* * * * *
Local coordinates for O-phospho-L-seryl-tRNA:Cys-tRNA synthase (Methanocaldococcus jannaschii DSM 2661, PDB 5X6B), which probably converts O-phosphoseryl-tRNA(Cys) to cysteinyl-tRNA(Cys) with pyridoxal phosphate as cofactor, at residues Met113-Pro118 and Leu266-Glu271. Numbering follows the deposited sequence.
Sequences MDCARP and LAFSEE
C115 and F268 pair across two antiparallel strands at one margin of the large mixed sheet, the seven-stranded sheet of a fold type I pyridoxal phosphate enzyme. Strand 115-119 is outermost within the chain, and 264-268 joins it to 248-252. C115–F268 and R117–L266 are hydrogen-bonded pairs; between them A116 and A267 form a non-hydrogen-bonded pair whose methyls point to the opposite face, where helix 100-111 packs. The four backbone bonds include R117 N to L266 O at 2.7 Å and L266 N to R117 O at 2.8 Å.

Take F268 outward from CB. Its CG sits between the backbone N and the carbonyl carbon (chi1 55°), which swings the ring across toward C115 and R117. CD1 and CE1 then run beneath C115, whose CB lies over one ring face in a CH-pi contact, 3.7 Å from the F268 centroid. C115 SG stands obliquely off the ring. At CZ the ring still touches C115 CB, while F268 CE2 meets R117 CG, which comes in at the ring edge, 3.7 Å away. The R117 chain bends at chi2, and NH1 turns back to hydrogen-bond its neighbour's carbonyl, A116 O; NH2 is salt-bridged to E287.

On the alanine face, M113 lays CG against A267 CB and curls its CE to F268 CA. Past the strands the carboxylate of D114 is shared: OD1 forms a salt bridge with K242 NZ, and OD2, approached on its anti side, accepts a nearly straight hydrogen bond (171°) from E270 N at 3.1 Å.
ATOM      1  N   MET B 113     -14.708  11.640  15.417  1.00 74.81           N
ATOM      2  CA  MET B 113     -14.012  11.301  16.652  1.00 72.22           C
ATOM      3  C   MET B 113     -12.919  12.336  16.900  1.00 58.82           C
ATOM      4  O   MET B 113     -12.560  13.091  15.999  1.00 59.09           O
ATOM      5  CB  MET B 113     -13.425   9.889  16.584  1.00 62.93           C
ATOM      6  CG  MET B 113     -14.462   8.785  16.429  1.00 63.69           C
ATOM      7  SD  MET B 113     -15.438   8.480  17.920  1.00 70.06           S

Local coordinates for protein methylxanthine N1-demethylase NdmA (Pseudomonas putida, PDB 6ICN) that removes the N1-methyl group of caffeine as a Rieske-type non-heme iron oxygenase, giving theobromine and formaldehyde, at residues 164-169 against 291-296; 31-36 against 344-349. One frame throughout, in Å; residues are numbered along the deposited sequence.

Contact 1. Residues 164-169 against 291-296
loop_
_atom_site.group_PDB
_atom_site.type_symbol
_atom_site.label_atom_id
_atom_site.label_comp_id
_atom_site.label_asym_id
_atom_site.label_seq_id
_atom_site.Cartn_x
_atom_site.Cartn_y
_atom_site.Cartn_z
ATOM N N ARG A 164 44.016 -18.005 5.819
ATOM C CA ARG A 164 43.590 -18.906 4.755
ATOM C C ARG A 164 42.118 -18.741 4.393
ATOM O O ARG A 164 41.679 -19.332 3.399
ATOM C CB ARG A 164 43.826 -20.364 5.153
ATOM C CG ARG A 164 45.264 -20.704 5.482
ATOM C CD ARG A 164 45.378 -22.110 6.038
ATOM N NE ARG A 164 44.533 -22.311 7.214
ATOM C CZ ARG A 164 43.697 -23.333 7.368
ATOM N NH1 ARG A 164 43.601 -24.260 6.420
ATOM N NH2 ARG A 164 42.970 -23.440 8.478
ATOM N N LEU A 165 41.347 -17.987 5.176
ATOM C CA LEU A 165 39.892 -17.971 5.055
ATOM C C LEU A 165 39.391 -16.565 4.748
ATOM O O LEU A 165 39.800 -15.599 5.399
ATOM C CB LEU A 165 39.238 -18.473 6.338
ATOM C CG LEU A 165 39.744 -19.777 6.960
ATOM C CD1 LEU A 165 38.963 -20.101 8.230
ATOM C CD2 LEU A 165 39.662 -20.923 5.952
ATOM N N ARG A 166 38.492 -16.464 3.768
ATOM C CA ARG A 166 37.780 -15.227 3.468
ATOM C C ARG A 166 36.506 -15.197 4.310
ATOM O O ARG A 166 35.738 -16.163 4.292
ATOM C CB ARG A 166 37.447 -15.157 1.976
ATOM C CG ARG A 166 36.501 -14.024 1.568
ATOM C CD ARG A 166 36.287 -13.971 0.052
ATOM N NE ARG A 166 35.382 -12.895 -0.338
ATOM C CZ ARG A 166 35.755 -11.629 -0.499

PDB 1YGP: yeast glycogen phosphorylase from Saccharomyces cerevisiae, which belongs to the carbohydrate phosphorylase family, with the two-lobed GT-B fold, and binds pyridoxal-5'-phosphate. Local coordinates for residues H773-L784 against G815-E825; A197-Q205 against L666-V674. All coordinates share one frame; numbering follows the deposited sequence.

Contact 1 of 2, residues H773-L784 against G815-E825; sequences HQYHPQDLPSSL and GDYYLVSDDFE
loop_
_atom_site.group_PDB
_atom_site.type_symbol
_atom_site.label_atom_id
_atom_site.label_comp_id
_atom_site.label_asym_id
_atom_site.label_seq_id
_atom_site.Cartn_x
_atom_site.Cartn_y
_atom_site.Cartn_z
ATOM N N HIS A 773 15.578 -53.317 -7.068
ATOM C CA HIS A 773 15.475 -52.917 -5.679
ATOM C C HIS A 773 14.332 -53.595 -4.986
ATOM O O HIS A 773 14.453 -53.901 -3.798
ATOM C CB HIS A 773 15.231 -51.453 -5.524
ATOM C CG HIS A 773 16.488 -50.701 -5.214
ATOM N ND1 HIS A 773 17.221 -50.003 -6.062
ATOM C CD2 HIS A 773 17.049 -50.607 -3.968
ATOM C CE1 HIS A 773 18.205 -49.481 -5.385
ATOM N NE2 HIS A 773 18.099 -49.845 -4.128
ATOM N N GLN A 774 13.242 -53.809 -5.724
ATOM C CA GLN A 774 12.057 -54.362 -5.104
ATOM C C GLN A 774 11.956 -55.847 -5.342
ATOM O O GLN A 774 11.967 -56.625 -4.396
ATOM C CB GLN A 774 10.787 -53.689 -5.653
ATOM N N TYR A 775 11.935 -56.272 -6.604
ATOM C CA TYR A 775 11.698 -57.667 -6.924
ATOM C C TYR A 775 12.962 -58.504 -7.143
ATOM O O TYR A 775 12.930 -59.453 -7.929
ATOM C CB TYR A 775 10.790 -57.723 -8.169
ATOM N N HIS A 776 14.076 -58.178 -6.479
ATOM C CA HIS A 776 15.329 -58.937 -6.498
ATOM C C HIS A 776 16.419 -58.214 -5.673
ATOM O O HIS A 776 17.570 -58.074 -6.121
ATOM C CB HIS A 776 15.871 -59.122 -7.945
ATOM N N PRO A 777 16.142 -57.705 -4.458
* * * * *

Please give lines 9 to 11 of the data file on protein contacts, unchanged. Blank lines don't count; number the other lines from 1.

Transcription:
ATOM      4  O   MET B 113     -12.560  13.091  15.999  1.00 59.09           O
ATOM      5  CB  MET B 113     -13.425   9.889  16.584  1.00 62.93           C
ATOM      6  CG  MET B 113     -14.462   8.785  16.429  1.00 63.69           C